When ESG loosely means "buy companies that are doing good for the world," it is easy to see why it's tough to enforce ESG policies. In any case, the SEC doesn't care what your ESG review policy is, just that you have one.
Short Squeez Takeaway: In an industry based on facts and figures, there sure is a whole lot left up to interpretation. The SEC is trying to take the imagination out of it all, and make sure that investors are actually investing in the products they think they're investing in. That is a good thing. If actual green companies get left out of ESG indexes/funds because there are better returning options out there, that is a bad thing. The grey, or green, area of ambiguity is inefficient, and something that likely won't get cleaned up any time soon.
Stocks were up today after seven weeks of losses, but even an uptick in tech and GameStop's digital wallet couldn't help crypto assets.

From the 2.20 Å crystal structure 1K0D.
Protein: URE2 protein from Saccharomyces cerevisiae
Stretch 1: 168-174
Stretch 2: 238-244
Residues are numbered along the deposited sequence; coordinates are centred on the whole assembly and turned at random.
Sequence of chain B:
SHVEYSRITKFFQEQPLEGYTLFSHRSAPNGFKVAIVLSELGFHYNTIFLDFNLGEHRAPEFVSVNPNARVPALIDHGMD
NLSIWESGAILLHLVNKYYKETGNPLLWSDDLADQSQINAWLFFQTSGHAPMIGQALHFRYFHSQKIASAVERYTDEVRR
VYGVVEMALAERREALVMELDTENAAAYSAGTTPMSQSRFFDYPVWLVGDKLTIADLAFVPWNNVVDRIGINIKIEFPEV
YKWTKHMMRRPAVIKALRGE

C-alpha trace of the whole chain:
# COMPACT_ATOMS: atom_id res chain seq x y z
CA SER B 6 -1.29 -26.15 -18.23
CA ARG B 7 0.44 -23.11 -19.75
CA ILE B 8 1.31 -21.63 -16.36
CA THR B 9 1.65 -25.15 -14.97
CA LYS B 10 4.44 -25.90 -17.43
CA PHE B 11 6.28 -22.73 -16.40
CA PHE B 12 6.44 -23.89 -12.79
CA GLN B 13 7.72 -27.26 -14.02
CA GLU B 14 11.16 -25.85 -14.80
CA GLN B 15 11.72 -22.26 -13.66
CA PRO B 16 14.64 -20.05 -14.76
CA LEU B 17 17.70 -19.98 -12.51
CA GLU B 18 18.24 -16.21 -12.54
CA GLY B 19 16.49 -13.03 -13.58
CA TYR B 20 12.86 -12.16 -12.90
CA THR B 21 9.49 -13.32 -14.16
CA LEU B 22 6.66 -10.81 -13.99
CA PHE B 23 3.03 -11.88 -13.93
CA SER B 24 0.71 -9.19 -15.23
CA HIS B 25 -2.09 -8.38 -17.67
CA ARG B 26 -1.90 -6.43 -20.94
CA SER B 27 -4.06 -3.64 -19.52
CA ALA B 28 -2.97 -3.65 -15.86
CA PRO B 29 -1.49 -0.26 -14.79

Movers & Shakers
They can now, thanks to LEX.
That’s right, LEX is taking buildings public – and that’s good news for your investment portfolio.
Traditionally, commercial real estate investing has been a lucrative (but not particularly accessible) investment opportunity. Even if you did have the money and accreditation to get involved, the best deals were hard to come by.
Who has time for that? Not us (we’re busy writing this damn newsletter).
With LEX, you can easily create a portfolio by picking the buildings you want to invest in, buying equity shares, and watching as those sweet, sweet dividends roll in. Check out the properties they’re working with here – they’ve already got some in NYC and more offerings coming in Seattle.
In many ways, we’re more comfortable than ever before. But could our sheltered, temperature-controlled, overfed, underchallenged lives actually be the leading cause of many our most urgent physical and mental health issues?